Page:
Researchers make new push to develop group A strep vaccine

Researchers are relying on DNA sequencing technology to narrow down a future vaccine candidate for A Streptococcus, or GAS, that can be used globally.

According to Mark R. Davies, PhD, and colleagues, no commercial vaccine is currently available for GAS.

After analyzing 2,083 GAS genomes collected from around the world, 290 clinically associated genomic phylogroups were identified in 22 countries. The researchers wrote that such a high number of phylogroups found across various countries “highlights the challenges in designing vaccines of global utility.”

Davies and colleagues investigated all previously described GAS candidate antigens for gene carriage and gene sequence heterogenicity. They found that only 15 of 28 vaccine antigen candidates were considered to have both minimal naturally occurring sequence variation and high coverage ( 99%) across the global GAS population.

Recently, the International Vaccine Institute (IVI) and Murdoch Children’s Research Institute in Australia were granted $2.25 million from the Wellcome Trust to develop a vaccine candidate for GAS and to seek out manufacturers, according to a press release from IVI.

WHO previously labeled GAS as a pathogen requiring a vaccine in 2014.

Jerome Kim, MD, director general of IVI, said in the release that GAS is one of the most significant causes of mortality from infectious diseases. The CDC reports that between 1,100 and 1,600 people die from invasive GAS infections every year in the United States.

“[GAS] usually begins with a sore throat, but if left untreated, it causes the immune system to become overactive, resulting in rheumatic heart disease, which damages heart valves and over time causes heart failure and death,” he said. “This affects more than 33 million people around the world, and the vast majority of deaths are in low- and middle-income countries. A vaccine would be the most effective and cost-effective way to control infection.” – by Katherine Bortz

References:

CDC: Group A Streptococcal (GAS) disease. https://www.cdc.gov/groupastrep/surveillance.html. Accessed June 4, 2019.

Davies MR, et al. Nature Genet. 2019;doi:10.1038/s41588-019-0417-8.

Disclosures: Davies reports no relevant financial disclosures. Please see the study for all other authors’ relevant financial disclosures. Infectious Diseases in Children was unable to confirm Kim’s relevant financial disclosures at the time of publication.

Researchers are relying on DNA sequencing technology to narrow down a future vaccine candidate for A Streptococcus, or GAS, that can be used globally.

According to Mark R. Davies, PhD, and colleagues, no commercial vaccine is currently available for GAS.

After analyzing 2,083 GAS genomes collected from around the world, 290 clinically associated genomic phylogroups were identified in 22 countries. The researchers wrote that such a high number of phylogroups found across various countries “highlights the challenges in designing vaccines of global utility.”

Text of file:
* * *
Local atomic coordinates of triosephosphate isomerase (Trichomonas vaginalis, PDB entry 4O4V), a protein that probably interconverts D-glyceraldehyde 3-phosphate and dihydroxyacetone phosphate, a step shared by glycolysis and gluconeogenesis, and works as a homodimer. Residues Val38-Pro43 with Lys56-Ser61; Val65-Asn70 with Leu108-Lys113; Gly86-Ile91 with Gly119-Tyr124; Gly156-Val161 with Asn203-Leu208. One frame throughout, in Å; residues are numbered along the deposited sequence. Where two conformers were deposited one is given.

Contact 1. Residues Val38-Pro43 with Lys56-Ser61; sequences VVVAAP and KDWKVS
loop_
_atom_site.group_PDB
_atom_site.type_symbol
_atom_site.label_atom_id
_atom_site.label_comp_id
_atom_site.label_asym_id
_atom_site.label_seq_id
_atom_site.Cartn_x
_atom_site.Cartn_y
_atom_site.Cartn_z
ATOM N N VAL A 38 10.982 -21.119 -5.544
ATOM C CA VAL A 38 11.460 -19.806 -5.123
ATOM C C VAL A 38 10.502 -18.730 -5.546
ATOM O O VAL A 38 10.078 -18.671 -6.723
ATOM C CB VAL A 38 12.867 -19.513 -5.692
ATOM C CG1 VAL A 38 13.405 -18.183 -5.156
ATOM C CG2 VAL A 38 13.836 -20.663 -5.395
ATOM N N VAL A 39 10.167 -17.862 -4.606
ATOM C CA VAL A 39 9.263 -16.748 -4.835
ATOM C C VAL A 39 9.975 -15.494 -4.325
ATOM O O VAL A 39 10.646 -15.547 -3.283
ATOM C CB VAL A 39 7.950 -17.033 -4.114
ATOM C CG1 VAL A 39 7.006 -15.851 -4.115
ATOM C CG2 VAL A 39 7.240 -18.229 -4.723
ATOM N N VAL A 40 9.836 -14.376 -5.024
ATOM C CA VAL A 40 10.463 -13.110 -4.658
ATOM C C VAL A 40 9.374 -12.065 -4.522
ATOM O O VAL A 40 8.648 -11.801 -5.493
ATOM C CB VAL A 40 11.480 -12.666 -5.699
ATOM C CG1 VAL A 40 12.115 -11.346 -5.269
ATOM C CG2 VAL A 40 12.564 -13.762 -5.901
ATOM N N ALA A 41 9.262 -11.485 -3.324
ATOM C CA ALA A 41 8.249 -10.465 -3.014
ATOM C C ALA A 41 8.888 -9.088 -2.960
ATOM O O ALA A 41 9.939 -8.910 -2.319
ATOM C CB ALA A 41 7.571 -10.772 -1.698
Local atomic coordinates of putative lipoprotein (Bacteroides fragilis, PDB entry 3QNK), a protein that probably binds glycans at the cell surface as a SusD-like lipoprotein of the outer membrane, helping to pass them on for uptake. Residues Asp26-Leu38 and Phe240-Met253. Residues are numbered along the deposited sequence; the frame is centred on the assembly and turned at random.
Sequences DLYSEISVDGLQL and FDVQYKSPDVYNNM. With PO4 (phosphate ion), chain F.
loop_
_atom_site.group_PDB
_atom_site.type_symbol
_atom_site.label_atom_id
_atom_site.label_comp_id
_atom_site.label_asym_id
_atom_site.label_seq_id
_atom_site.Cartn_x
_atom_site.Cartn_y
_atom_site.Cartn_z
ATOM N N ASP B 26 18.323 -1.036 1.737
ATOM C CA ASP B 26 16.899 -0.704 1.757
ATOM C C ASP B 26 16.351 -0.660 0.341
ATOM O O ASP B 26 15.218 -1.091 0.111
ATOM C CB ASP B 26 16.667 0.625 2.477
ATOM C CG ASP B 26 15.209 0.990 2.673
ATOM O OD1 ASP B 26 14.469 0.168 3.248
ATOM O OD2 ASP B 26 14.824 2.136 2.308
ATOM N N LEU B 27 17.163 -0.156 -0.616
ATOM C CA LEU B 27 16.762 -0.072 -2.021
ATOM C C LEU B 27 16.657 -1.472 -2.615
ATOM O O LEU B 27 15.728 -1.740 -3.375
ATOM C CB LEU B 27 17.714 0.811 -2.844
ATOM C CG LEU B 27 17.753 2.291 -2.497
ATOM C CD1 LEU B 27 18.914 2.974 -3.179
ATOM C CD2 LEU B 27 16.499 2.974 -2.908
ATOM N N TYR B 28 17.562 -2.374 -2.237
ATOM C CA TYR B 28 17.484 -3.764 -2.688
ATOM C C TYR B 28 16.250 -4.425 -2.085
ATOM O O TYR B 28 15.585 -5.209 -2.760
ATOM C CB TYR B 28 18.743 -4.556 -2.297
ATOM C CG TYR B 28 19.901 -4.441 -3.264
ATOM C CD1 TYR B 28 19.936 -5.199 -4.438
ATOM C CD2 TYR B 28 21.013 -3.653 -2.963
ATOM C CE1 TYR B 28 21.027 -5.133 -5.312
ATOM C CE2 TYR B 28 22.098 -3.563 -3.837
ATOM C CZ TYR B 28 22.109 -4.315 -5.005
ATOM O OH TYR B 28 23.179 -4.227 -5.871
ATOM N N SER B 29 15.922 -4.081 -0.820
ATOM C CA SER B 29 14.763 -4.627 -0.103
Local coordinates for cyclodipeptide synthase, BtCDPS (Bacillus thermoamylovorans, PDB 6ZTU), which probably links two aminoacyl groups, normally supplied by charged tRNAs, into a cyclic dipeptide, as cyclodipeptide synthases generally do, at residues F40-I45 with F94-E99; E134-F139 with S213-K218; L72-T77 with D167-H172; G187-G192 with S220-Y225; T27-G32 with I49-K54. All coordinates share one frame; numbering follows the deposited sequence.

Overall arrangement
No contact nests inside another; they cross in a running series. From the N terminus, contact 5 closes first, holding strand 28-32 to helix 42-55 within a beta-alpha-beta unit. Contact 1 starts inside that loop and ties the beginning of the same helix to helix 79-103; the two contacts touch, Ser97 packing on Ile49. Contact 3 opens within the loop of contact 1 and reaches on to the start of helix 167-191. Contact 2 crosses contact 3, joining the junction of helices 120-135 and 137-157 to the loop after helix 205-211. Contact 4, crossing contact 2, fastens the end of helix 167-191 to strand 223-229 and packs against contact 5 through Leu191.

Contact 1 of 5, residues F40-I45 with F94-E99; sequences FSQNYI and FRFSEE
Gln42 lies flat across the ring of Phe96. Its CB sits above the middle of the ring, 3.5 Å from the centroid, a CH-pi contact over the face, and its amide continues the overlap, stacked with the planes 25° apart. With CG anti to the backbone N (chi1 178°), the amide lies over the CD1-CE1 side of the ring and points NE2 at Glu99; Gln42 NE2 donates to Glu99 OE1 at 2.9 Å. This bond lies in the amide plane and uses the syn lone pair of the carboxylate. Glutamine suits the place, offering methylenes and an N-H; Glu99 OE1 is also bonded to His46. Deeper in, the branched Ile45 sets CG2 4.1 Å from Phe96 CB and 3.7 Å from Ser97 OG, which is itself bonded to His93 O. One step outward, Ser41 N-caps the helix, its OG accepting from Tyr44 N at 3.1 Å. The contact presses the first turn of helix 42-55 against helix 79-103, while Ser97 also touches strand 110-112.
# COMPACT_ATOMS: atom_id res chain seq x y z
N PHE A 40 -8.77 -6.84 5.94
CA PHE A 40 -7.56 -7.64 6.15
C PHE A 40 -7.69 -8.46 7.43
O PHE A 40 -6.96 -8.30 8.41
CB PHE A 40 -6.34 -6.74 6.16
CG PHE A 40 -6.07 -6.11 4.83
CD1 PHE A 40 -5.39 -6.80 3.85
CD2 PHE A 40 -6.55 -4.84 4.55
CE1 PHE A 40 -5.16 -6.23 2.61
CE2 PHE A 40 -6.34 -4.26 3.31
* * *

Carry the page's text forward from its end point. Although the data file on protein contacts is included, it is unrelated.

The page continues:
Davies and colleagues investigated all previously described GAS candidate antigens for gene carriage and gene sequence heterogenicity. They found that only 15 of 28 vaccine antigen candidates were considered to have both minimal naturally occurring sequence variation and high coverage ( 99%) across the global GAS population.

Recently, the International Vaccine Institute (IVI) and Murdoch Children’s Research Institute in Australia were granted $2.25 million from the Wellcome Trust to develop a vaccine candidate for GAS and to seek out manufacturers, according to a press release from IVI.

WHO previously labeled GAS as a pathogen requiring a vaccine in 2014.

Jerome Kim, MD, director general of IVI, said in the release that GAS is one of the most significant causes of mortality from infectious diseases. The CDC reports that between 1,100 and 1,600 people die from invasive GAS infections every year in the United States.

“[GAS] usually begins with a sore throat, but if left untreated, it causes the immune system to become overactive, resulting in rheumatic heart disease, which damages heart valves and over time causes heart failure and death,” he said. “This affects more than 33 million people around the world, and the vast majority of deaths are in low- and middle-income countries. A vaccine would be the most effective and cost-effective way to control infection.” – by Katherine Bortz

References:

CDC: Group A Streptococcal (GAS) disease. https://www.cdc.gov/groupastrep/surveillance.html. Accessed June 4, 2019.

Davies MR, et al. Nature Genet. 2019;doi:10.1038/s41588-019-0417-8.

Disclosures: Davies reports no relevant financial disclosures. Please see the study for all other authors’ relevant financial disclosures. Infectious Diseases in Children was unable to confirm Kim’s relevant financial disclosures at the time of publication.